Following the official release date for chapter Greymoor to MMORPG The Elder Scrolls Online, Zenimax Online published a blog post dedicated to the new antiquities system coming in the update. As a member of the Antiquarian Circle, you will travel all across Tamriel and dig up its ancient hidden history while discovering unique collectibles, treasure, and even powerful Mythic items. This new system includes two unique mini-games: Scrying, where you use a new tool to augur the location of hidden items, and Excavation, where you actually dig them up!
“With Antiquities, we wanted to create a new activity wholly unlike what you’ve done before, and give you a reason to return to the places you might’ve already explored,” explains Michael Schroeder, one of ZOS’s senior Systems Designers and lead for the new system. “We wanted to celebrate the entirety of Tamriel–every region, every era–and create a whole new way for you to investigate its mysteries.”
“Antiquities would well be described as something enjoyed over a cup of tea. The activities are short, puzzle-based bursts of gameplay. We wanted the system to be accessible to a wide variety of players, so we made sure these activities don’t require lightning-fast reflexes or a deep knowledge of combat.”
“We wanted to provide something for everyone,” explains Schroeder. “There are new adornments and costumes for roleplayers, the new Magicka Lance siege weapon for PvPers, new Motifs and a new Enchantment for Crafters, tons and tons of furnishings for housing players, and Mythic items designed to change builds.”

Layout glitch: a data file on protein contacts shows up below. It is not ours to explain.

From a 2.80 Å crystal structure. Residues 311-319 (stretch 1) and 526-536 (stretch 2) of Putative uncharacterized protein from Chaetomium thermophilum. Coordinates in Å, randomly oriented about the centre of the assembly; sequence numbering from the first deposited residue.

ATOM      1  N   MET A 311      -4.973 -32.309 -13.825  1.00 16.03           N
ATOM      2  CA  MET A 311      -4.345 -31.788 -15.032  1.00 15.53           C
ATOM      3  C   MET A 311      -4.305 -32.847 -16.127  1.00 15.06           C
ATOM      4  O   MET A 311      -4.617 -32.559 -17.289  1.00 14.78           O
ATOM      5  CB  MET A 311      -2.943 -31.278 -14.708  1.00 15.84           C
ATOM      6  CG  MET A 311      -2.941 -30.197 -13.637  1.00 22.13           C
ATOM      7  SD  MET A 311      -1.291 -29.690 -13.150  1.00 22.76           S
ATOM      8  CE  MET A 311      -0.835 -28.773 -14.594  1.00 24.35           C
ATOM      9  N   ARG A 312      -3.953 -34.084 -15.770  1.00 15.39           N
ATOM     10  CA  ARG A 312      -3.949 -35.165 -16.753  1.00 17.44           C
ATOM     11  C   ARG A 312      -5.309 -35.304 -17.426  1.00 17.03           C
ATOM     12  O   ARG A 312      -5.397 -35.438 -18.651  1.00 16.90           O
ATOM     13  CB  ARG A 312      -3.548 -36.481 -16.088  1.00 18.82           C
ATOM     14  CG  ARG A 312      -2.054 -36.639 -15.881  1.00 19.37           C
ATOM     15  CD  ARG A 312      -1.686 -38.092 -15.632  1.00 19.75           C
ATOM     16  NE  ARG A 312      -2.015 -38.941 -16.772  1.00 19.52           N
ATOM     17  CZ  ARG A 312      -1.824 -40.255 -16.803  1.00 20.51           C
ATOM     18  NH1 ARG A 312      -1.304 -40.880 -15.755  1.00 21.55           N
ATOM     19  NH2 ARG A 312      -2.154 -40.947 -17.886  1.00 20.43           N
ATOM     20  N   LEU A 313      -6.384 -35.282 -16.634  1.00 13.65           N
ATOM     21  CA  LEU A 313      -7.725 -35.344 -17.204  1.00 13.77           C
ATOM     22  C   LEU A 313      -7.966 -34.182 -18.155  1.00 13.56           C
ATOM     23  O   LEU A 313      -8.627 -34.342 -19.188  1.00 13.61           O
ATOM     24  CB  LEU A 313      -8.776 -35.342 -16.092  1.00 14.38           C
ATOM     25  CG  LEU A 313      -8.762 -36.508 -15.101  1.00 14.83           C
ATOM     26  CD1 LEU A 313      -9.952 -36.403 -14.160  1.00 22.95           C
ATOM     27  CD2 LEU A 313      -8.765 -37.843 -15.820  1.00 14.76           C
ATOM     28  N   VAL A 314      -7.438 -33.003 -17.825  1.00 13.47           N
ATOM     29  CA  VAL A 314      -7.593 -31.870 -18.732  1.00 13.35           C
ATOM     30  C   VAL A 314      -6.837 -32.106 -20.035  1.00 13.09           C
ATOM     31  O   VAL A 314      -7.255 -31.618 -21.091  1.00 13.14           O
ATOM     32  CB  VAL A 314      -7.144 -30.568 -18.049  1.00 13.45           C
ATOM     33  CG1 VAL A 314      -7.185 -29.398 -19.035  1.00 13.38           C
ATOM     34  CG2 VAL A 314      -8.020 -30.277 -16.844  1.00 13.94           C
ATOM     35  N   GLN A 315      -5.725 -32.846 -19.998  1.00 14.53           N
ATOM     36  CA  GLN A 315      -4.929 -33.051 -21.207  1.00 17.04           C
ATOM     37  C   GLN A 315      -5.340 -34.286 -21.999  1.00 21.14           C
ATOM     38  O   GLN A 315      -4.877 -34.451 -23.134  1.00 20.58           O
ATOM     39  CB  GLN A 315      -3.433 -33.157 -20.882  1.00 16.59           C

These rewards also include the incredible Ebon Dwarven Wolf, which you’ll need to uncover piece by piece!
“When crafting the system’s rewards, we really asked ourselves, ‘What elements of Tamrielic history can we shine a light on?’” explains Leamon Tuttle, ESO’s Loremaster. “Some of the things we developed support or expand on more established lore, and some of them provide a new perspective of well-known cultures. Lesser known deities, defunct cultural practices, races lost to time, and puzzling historical mysteries all have a place in the system.”
“For a system like this that doesn’t quite fit a mold, we relied super heavily on collaboration within the Antiquities team,” explains Bobby Weir, ESO’s Lead UI Designer. “This involved a ton of brainstorming between UI Design, Art, Systems, Engineering, Writing, QA, etc. We had to go way outside the box and do a lot of things we haven’t done before. Having a talented group of minds offering varied perspectives on the team made that possible.”